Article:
Producer George Rush from Give Me Liberty is among the voices, faces and creative folks that are a part of the ten films selected for our favourite section at the Sundance Film Festival. Added to the fest at the beginning of the decade, over time, the NEXT section (formerly referred to as “<=>”) has unearthed some of the best voices in micro American indie film projects with the likes of Sebastian Silva, Josh Mond, Rick Alverson, Anna Rose Holmer, Andrew Dosunmu, Craig Zobel, David Lowery and Janicza Bravo. We return with Sundance Trading Card Series focusing on the 2019 NEXT section selected films and personalities. Tonite is the world premiere date and so we’re stoked to present this producer.
Eric Lavallee: Name me three of your favorite “2018 discoveries”.
1. The works of Adam Curtis. I had seen Hypernormalization and The Power of Nightmares, but decided to binge watch all of his films. He is the only documentarian that comes to mind that I consider a true visual artist. His theses sometimes seem borderline conspiracy theory as he outlines a cruel and cynical world, but he tells them with such beauty they are almost hopeful.
2. Paddington 2. I take my kids to every kids movie, and even the best is usually cinematic garbage. Paddington 2 is an actual great film that I still think about frequently. I agree with Paddington that if “we’re kind and polite the world will be right.”
Lavallee: Could you discuss your own creative ideas and/or passions or interests matched the filmmaker in terms of how their artistic choices, POV and/or vision for the project..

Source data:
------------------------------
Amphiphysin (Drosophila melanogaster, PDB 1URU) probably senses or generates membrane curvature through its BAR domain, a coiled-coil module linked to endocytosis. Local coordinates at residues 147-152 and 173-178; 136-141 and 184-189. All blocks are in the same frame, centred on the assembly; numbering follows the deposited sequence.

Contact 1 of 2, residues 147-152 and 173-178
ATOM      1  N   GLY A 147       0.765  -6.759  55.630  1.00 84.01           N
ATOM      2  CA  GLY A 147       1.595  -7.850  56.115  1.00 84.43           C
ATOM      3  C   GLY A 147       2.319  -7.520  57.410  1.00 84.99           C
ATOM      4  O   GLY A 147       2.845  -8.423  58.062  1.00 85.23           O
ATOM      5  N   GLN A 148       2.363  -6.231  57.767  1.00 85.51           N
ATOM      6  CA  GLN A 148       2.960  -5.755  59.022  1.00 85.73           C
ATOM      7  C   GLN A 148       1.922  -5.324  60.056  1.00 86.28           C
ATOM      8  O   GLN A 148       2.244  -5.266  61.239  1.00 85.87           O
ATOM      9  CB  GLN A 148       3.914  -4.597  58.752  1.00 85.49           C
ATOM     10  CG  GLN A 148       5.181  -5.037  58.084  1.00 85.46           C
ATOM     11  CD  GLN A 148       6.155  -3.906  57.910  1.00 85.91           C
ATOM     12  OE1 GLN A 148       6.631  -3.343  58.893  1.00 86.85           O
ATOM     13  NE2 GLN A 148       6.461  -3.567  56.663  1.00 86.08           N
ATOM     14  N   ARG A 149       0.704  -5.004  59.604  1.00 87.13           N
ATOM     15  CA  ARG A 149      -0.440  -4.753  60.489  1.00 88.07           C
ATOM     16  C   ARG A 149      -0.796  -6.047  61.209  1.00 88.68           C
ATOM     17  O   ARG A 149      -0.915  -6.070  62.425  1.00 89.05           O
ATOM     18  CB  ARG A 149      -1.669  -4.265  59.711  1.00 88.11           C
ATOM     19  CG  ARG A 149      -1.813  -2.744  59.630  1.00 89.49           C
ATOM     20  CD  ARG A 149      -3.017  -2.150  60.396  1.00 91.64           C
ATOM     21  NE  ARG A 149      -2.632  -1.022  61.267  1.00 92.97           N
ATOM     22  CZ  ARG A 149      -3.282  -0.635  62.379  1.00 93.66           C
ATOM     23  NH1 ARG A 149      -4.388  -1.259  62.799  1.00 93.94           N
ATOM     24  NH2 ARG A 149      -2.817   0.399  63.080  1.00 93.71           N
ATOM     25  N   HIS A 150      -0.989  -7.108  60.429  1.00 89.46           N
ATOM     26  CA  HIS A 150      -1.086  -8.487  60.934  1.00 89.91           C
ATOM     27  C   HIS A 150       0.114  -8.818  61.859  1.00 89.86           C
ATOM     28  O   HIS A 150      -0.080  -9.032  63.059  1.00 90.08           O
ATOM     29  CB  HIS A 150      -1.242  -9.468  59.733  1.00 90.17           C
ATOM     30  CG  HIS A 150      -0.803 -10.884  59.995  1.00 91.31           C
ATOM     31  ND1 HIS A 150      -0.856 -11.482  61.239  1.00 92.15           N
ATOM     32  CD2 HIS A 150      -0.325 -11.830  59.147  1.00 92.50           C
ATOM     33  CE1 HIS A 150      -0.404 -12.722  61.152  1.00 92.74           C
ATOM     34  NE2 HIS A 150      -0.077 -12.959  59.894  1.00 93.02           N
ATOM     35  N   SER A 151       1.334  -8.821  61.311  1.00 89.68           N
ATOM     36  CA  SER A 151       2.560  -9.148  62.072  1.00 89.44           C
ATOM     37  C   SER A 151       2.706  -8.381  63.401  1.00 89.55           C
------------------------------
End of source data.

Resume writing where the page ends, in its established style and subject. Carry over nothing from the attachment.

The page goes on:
Rush: I had worked with DP Wyatt Garfield on Michael Tully‘s Don’t Leave Home and remember him telling me that basically he was putting his life on hold so he could make this film with Kirill Mikhanovsky and Alice Austen called “Give Me Liberty.” I really admire Wyatt’s work, and that meant this would be something at the very least aesthetically interesting. When I met Alice and Kirill, I realized I wanted to be involved as they seemed to have a unique process. I always look for three things in a project–1. good script/story, 2. good, trustworthy people 3. strong and unique aesthetic style. I think that third one gets lost a lot because the first two are so hard. Most films have a crisp, competent style and is forgettable. Film is a visual medium–I want to see something nuts or different visually–that’s what makes it cinematic. And Kirill’s voice has that in spades.
Lavallee: Expect the unexpected is a mantra we could use for every production. Is there a happy accident anecdote that actually enhanced the film’s DNA?
Rush: I got involved late and helped raise the budget. There was an earlier version of this film that was larger budget, maybe would have had well known cast, etc, but that fell apart. So the big opportunity didn’t happen, but in scaling back the budget, there was something liberating, and in a way, a more exciting opportunity. The team we assembled on a smaller budget were all committed to Kirill’s vision, not necessarily to making Little Miss Sunshine 2. By doing that, I think we made something really special, about communities seldom seen on screen.
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